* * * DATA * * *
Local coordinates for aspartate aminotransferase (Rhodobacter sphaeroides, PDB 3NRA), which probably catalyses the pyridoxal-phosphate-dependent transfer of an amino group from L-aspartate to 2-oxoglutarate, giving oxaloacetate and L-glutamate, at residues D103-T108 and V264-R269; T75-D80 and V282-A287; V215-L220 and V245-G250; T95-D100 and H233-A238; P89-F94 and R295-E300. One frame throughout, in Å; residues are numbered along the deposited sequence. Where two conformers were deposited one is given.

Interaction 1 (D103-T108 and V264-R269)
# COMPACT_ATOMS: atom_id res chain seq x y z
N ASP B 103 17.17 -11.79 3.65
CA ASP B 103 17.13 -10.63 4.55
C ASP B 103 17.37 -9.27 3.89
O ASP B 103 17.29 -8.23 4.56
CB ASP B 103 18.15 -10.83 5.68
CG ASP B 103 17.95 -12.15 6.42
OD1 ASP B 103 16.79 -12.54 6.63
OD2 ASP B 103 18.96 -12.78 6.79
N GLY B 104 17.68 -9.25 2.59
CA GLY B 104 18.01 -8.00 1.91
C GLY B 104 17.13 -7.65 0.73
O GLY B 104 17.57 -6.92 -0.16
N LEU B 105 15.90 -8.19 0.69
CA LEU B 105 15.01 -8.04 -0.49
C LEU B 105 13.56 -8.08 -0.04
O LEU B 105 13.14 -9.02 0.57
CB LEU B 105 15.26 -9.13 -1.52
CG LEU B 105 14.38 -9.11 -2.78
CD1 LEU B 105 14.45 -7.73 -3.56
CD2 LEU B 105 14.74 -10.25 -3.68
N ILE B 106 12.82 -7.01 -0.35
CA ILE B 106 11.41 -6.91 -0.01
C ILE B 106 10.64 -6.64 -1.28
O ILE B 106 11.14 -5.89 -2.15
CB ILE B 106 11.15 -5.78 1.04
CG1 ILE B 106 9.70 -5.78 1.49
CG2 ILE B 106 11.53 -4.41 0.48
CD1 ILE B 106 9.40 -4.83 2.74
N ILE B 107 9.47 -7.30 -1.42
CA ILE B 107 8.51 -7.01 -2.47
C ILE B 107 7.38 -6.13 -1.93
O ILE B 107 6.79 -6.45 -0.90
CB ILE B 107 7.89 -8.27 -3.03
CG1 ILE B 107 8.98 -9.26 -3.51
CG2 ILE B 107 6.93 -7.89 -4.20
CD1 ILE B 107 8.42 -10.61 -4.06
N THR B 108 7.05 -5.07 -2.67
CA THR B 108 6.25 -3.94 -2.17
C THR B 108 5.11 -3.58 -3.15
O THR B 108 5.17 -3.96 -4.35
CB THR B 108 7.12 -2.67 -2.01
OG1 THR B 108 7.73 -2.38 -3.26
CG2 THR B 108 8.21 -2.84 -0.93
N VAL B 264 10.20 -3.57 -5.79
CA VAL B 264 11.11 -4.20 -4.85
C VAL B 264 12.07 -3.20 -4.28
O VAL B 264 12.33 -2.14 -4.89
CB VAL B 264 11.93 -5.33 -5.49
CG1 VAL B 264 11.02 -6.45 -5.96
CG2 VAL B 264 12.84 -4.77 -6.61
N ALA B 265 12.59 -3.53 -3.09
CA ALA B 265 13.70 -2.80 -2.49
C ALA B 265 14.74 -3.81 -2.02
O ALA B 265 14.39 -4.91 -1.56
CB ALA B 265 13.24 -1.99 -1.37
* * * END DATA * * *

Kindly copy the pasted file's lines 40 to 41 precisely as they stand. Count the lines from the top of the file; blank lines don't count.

N THR B 108 7.05 -5.07 -2.67
CA THR B 108 6.25 -3.94 -2.17